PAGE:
Figure 3. Posterior distributions for age-specific probability of hospitalization (pH). Gray bar graph in the background shows a histogram of 1000 samples from the posterior, and the filled green area is a kernel-smoothed density function. Medians, credible intervals, and HPD intervals are shown above each plot.
A single scaling value was estimated for the probability that a hospitalized patient progresses to the ICU. Relative probabilities by age class were taken from an analysis of 1277 hospitalized patients in California and Washington state; these probabilities ranged from 30% to 50% depending on age group. ICU admission rates, per hospitalized patient, were about two-thirds as high in Rhode Island as in the data from California and Washington. This lower rate of ICU admission could reflect differences in hospital admission criteria, algorithms for tranferring patients to the ICU, earlier admission leading to improved outcomes, or a number of other factors.
Figure 4. Posterior distributions for age-specific probability of ICU admission for a patient that is already hospitalized. Gray bar graph in the background shows a histogram of 1000 samples from the posterior, and the filled green area is a kernel-smoothed density function. Medians, credible intervals, and HPD intervals are shown above each plot. We only show this estimation for the >60 age classes, as the distribution is identical (with slightly lower values) for the younger age classes.
We evaluate three scenarios of mixing and transmission levels for the remainder of May. In the first scenario, we project case numbers and epidemic dynamics forward assuming that population mixing stays below 30% of the original level observed in early March. In other words, this is a scenario with strong social distancing measures still in place, to the same degree as was seen in mid-April. In the second scenario, we project case numbers forward assuming a partial relaxation of social distancing measures that return social contacts to between 30% and 70% of their original level. In the third scenario, we evaluate a scenario in which social distancing returns to its original early March level with no social distancing or physical distancing measures in place; under this scenario mixing levels are >70% of normal levels, as some individuals will continue to distance by choice and higher hygiene standards are likely to be maintained.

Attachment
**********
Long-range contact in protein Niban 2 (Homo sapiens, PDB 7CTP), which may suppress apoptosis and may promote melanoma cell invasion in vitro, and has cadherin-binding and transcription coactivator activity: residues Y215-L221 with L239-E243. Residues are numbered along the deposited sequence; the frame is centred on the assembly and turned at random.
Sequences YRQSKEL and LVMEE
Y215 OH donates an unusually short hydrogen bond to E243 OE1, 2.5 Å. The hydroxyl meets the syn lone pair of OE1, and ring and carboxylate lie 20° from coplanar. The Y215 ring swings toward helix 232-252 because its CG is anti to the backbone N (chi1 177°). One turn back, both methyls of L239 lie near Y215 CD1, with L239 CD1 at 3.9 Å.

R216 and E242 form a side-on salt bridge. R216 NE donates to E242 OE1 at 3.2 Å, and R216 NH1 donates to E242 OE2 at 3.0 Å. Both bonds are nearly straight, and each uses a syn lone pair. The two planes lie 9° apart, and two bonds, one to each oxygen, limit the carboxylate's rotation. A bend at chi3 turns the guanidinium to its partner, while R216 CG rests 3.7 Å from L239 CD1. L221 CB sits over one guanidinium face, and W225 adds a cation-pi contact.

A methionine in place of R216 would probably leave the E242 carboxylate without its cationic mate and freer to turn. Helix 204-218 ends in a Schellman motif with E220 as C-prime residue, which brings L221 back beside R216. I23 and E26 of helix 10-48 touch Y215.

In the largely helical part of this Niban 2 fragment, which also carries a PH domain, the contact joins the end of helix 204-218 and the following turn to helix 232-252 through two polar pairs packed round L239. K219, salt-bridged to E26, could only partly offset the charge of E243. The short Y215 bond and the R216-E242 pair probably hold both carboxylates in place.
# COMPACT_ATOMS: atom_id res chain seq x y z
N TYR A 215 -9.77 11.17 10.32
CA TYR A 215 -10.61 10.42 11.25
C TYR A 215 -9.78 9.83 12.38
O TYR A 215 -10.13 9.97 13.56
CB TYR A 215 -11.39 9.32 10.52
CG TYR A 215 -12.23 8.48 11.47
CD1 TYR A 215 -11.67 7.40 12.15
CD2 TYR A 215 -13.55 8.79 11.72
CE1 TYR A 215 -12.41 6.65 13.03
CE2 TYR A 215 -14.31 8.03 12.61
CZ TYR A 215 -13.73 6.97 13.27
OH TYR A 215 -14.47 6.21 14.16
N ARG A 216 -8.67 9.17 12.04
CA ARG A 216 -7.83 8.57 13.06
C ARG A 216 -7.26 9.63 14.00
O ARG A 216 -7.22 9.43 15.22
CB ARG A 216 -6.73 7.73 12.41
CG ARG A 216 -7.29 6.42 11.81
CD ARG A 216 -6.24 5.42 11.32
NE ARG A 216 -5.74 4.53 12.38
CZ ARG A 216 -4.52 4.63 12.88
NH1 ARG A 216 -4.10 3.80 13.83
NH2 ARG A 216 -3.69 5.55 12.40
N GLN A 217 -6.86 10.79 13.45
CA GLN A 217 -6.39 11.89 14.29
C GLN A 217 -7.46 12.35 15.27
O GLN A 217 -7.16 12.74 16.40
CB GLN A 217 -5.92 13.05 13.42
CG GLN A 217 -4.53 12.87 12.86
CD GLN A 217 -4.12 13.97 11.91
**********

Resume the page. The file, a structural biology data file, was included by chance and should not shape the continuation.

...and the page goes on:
When social mixing stays <30% of original levels (i.e. at the mid-April level), the epidemic appears to be controllable. Median case numbers decline from their April 23 peak of 437 new cases and decline to about 200 cases per day by the second half of May, which is in agreement with current trends in the data.
When social mixing is relaxed to 30%-70% of normal levels (i.e. at late-March levels), the epidemic rebounds and case numbers increase. Because the vast majority of the population in Rhode Island is still susceptible, an R-value larger than one results in a sustained increase in case numbers through most of May. Judging by the shape of these curves the virus’s effective reproductive number (R-value) is not “just barely above one”, but high enough to cause a nearly full-sized epidemic to occur during this rebound. This is the scenario that would have occured if a May 1 re-opening had caused mixing rates to about double from mid/late-April levels. Note that our model assumes equal mixing (mean field) for the entire population. We would forecast smaller case numbers if we accounted for geographic structure and variation in susceptibility in the population.